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Eph 4,25-5,2 - Immitators of Christ

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Its good to be back from Holidays

and to see all of you here today.

We have enjoyed our time with Hedi’s parents,

and then we spent some time with friends

at their cottage.

It was a really good time to relax

from the daily routine,

play games with the kids

go fishing and find God also in nature.

Thank you for your prayers during our time away.

Immitators of God

25 Therefore each of you must put off falsehood

and speak truthfully to his neighbor,

for we are all members of one body. 

26 “In your anger do not sin”:

Do not let the sun go down

while you are still angry, 

27 and do not give the devil a foothold.

28 He who has been stealing

must steal no longer,

but must work,

doing something useful

with his own hands,

that he may have something to share

with those in need.

29 Do not let any unwholesome talk

come out of your mouths,

but only what is helpful

for building others up

according to their needs,

that it may benefit those who listen.

30 And do not grieve the Holy Spirit of God,

with whom you were sealed

for the day of redemption. 

31 Get rid of all bitterness,

rage and anger,

brawling and slander,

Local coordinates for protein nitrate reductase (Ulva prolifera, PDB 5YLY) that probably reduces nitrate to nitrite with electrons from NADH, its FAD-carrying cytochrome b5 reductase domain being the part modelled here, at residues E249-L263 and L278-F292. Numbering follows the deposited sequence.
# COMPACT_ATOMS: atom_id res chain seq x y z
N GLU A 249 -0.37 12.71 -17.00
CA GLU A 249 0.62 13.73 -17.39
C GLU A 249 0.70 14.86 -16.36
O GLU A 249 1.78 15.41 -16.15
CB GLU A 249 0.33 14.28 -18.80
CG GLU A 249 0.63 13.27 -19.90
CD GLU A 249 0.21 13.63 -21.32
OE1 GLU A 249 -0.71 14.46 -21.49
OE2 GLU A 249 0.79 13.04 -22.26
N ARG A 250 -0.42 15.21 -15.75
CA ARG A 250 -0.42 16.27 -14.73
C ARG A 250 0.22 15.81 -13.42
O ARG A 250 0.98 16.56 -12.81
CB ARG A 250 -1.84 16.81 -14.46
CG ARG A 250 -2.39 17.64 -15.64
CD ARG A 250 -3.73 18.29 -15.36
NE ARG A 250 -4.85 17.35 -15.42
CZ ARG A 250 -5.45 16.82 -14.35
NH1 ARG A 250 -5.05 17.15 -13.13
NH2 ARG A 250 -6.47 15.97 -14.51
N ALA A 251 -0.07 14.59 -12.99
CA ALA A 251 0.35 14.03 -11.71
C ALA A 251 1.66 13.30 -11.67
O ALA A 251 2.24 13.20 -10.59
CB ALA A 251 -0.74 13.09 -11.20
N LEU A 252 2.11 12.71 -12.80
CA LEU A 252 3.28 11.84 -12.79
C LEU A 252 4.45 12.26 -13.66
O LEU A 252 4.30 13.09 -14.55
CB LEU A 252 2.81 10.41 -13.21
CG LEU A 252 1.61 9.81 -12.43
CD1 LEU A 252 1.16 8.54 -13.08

along with every form of malice.

32 Be kind and compassionate to one another,

forgiving each other,

just as in Christ God forgave you.

5:1 Be imitators of God, therefore,

as dearly loved children

2 and live a life of love,

just as Christ loved us

and gave himself up for us

as a fragrant offering and sacrifice to God.

From this text,

and also from personal experience

we know that life

-         and especially the Christian life of discipleship –

isn’t always a walk in the park.

Sometimes it’s a real struggle.

And you can just feel

how the devil is having a hay day with us.

Today’s text deals – among other things –

with the problem of anger and bitterness,

and Paul tells the Ephesians

that the only thing that can change

our life around 

is that we seek to immitate Christ,

who gave himself up for us

as a fragrant offering to God.